Carlos Quintanilla, MBA '80, receives 2011 Distinguished Latino Alumni Award
In accepting the award on behalf of her husband on October 29, Clara Quintanilla expressed his gratitude for the honor and spoke warmly of Johnson. "Beyond the fine education that Carlos received at Johnson, Cornell is a special place for both Carlos and me," she said. "This is the place where Carlos and I met more than 30 years ago."
Quintanilla is president of Quintanilla, Hache y Asociados (QHYA), a family-owned and -operated business that focuses on investments in the Mexican financial sector and on developing industrial parks in the United States. A leader in the Monterrey, Mexico financial community, he founded and actively participates in several financial services companies, including securities brokerage houses, asset management companies, and banks.
What initially propelled Quintanilla into action in the financial sector was "a disaster that, to Mexicans, was the equivalent of the recent residential mortgage meltdown in the United States," he says. "In 1982, less than two years after my graduation from Johnson, Mexico defaulted on its sovereign debt," which caused a devastating devaluation of the peso relative to the U.S. dollar and other currencies. As a result, there was a wave of defaults by Mexican corporations that relied on foreign currency to service their debt. In turn, this had a negative effect on many international banks with Latin American debt exposure.
"I always wanted to strike out on my own and thought that the Mexican crisis gave me the right opportunity," he says. "So I partnered with a friend to set up a distressed debt investment firm to invest in Latin American debt, and we began a long and successful history of investing in emerging markets debt. Our initial success gave us enough liquidity and optimism to be a very active participant in the Mexican financial sector."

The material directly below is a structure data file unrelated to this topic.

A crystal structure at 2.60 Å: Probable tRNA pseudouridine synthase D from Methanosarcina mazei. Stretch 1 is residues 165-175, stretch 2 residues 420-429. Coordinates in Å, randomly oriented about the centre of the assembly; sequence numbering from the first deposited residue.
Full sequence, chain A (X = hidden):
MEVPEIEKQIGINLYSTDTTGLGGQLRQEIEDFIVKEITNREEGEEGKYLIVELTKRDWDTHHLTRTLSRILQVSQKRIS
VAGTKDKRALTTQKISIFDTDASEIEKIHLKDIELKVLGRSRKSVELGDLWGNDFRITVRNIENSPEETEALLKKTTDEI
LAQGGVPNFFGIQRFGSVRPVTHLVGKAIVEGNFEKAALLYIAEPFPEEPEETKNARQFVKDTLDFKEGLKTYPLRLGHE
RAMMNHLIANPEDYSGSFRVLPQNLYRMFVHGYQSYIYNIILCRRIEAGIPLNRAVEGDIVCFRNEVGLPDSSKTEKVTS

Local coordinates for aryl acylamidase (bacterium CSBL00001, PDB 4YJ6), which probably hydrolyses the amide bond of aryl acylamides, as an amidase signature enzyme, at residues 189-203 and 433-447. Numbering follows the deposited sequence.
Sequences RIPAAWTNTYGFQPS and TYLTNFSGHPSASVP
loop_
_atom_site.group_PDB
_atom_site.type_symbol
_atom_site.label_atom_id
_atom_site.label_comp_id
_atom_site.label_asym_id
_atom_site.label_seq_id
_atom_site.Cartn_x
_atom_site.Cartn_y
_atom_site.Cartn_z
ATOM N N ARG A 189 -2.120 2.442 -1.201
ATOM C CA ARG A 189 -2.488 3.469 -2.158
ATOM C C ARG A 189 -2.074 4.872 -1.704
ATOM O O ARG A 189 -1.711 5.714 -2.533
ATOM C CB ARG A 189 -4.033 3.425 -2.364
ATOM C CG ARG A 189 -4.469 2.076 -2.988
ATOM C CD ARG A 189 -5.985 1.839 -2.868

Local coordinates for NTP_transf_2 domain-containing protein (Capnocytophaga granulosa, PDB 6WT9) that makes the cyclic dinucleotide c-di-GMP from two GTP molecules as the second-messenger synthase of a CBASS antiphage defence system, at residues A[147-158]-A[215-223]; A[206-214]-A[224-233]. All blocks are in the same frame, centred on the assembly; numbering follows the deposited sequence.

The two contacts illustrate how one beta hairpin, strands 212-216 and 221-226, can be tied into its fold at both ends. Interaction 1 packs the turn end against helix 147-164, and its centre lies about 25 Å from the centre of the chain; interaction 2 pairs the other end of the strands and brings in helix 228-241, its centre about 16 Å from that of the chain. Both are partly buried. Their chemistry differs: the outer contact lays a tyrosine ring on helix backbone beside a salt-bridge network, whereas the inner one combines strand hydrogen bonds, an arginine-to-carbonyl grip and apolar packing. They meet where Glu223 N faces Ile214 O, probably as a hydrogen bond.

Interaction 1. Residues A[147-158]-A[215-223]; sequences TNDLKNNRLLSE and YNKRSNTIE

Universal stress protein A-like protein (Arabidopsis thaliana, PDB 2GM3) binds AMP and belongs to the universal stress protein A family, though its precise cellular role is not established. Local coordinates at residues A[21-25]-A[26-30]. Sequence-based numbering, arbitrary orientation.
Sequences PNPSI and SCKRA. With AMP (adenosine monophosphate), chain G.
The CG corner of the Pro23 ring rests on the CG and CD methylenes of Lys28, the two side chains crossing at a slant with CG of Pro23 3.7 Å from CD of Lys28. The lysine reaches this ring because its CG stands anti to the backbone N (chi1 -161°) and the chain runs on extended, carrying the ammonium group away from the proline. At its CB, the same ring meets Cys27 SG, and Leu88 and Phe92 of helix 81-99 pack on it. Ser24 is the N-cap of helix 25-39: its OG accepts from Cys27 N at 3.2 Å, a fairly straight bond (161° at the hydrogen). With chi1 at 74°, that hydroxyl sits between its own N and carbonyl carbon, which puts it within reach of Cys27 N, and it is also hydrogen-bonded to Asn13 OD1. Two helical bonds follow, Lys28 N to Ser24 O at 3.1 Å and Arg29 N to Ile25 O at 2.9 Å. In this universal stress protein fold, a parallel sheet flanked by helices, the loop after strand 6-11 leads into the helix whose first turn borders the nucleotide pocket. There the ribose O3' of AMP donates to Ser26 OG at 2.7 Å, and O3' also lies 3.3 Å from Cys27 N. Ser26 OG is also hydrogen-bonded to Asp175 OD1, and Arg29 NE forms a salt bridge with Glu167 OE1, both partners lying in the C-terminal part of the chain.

Quintanilla's interest in the other side of his business – industrial real estate – was triggered by the North American Free Trade Agreement (NAFTA). "While the U.S. and Mexican governments were working on NAFTA, there was a real estate crisis in Texas," he explains. "Following our investment philosophy to look at distressed situations that might have a clear upside potential, we thought that if NAFTA passed, the daily truck crossing through the Laredo-Mexico border was going to grow exponentially. Back then, Mexico was the second largest trading partner of the U.S., and 60 percent of all the U.S.-Mexican trade was done through Laredo. We were convinced that to support all the post-NAFTA trade activity, many warehouses would need to be built in Laredo. So we bought 200 acres there at very distressed prices for the purpose of building industrial parks along the Rio Grande."
Quintanilla's shrewd purchase paid off handsomely. After NAFTA passed in 1993, the daily traffic through the Laredo-Mexico border skyrocketed, with 12,000 trucks passing through daily. "Over an 18-year period, we developed five industrial parks with more than 350 warehouses spread over 500 acres." He goes on to say, "The success of these projects gave me a lot of satisfaction because we built these hotspots of economic activity in places that were completely undeveloped and, in the process, we created many jobs as well as tax revenue for Laredo."
Although his entrepreneurial ventures place great demands on him, Quintanilla is committed to making time for public service. He has served on the boards of several Catholic schools and charitable organizations and is well known in Monterrey for his philanthropic works. A chemical engineer with a degree from Tecnologico de Monterrey, Quintanilla currently serves on the University of Michigan Engineering Advisory Council.
He serves on the Johnson Advisory Council and, along with other alumni, is helping to initiate a Cornell-Queens EMBA program in Mexico. With his wife, Quintanilla has recently created an international scholarship to help future Latino Johnson students. Cornell is fortunate in benefitting from his gifts of service, advocacy, wisdom, and funding.